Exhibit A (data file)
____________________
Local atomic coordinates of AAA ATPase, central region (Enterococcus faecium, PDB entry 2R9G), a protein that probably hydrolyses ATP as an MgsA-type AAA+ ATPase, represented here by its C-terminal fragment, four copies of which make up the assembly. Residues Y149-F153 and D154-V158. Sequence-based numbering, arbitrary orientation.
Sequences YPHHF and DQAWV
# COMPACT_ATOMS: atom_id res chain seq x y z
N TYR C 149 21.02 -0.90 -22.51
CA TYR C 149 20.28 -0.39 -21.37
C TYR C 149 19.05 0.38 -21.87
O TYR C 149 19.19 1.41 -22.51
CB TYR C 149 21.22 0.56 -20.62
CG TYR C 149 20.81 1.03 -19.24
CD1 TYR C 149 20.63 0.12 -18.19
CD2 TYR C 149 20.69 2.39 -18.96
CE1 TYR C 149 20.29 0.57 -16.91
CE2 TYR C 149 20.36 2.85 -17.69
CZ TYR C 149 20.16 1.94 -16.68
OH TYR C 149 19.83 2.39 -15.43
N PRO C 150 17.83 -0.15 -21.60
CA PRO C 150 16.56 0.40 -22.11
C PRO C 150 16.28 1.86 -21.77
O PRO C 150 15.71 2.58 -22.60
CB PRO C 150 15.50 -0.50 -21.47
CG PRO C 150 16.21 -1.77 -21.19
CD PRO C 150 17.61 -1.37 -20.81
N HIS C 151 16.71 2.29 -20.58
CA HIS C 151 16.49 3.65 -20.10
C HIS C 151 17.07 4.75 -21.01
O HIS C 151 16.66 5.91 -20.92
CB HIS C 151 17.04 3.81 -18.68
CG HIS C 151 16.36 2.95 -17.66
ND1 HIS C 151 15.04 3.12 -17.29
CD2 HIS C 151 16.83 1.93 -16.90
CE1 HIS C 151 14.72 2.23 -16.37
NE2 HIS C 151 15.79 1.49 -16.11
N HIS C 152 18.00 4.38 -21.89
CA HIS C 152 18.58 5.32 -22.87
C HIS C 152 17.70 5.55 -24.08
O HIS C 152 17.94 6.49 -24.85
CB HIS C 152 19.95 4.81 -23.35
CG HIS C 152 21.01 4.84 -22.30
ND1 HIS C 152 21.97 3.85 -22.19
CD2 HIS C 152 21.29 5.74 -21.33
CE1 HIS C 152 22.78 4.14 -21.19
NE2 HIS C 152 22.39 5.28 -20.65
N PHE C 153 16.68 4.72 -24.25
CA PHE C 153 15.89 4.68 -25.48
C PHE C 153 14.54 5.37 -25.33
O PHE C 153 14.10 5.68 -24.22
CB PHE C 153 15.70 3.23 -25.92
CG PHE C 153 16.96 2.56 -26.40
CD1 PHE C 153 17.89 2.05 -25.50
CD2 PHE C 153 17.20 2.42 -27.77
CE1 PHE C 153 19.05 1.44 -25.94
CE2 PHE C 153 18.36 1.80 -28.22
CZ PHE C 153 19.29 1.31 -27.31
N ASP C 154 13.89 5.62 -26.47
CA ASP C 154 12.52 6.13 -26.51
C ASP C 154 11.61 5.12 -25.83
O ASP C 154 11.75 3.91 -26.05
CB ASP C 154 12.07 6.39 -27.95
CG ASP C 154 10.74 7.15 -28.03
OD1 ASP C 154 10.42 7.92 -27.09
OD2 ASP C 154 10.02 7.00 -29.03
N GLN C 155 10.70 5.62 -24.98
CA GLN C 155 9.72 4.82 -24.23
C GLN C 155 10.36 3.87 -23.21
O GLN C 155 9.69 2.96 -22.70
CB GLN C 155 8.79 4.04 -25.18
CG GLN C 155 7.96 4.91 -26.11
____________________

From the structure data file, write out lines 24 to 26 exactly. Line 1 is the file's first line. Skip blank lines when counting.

CA HIS C 151 16.49 3.65 -20.10
C HIS C 151 17.07 4.75 -21.01
O HIS C 151 16.66 5.91 -20.92